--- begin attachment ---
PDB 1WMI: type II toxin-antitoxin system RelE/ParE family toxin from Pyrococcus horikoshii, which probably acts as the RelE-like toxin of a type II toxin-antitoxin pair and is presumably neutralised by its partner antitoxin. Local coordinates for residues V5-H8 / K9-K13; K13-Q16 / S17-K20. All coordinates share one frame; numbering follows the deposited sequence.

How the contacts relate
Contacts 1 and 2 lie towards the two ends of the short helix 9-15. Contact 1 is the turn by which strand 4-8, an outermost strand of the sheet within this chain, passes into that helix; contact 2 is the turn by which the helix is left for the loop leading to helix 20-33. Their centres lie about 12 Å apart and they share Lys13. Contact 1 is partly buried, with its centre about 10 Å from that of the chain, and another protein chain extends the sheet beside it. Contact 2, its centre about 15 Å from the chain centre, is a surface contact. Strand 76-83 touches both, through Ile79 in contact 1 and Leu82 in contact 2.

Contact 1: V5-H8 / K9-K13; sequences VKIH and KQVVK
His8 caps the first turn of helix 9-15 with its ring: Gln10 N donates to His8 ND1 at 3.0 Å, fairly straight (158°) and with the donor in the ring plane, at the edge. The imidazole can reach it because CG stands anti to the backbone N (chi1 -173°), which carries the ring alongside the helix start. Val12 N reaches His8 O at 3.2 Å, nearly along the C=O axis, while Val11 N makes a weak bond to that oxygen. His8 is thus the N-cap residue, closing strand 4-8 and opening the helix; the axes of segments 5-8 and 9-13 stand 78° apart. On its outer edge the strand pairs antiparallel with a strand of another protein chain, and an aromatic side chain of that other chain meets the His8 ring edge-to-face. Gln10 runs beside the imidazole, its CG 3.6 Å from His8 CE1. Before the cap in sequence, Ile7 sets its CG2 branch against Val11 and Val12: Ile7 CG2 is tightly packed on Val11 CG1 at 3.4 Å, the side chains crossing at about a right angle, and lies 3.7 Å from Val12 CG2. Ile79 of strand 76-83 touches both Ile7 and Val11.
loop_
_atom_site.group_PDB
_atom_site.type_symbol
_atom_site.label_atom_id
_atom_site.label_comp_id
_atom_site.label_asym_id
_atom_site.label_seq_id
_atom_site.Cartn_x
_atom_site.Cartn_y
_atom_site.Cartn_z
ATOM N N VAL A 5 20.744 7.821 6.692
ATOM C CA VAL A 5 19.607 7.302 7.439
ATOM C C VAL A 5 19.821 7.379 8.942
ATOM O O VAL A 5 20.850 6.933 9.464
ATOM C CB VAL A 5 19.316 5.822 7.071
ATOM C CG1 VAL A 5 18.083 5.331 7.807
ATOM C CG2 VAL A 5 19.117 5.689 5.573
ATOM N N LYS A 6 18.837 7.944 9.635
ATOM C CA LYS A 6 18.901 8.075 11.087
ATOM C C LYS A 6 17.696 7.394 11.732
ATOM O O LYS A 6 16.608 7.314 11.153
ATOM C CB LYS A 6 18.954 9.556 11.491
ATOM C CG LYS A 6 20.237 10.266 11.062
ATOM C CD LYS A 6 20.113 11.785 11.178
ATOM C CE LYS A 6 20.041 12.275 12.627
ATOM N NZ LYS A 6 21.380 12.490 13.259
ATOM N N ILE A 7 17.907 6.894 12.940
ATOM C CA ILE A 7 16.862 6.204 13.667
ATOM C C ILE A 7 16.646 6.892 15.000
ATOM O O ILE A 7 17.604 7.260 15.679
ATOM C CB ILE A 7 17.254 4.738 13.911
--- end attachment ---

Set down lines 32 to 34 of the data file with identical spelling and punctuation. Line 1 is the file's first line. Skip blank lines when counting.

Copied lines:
ATOM N N ILE A 7 17.907 6.894 12.940
ATOM C CA ILE A 7 16.862 6.204 13.667
ATOM C C ILE A 7 16.646 6.892 15.000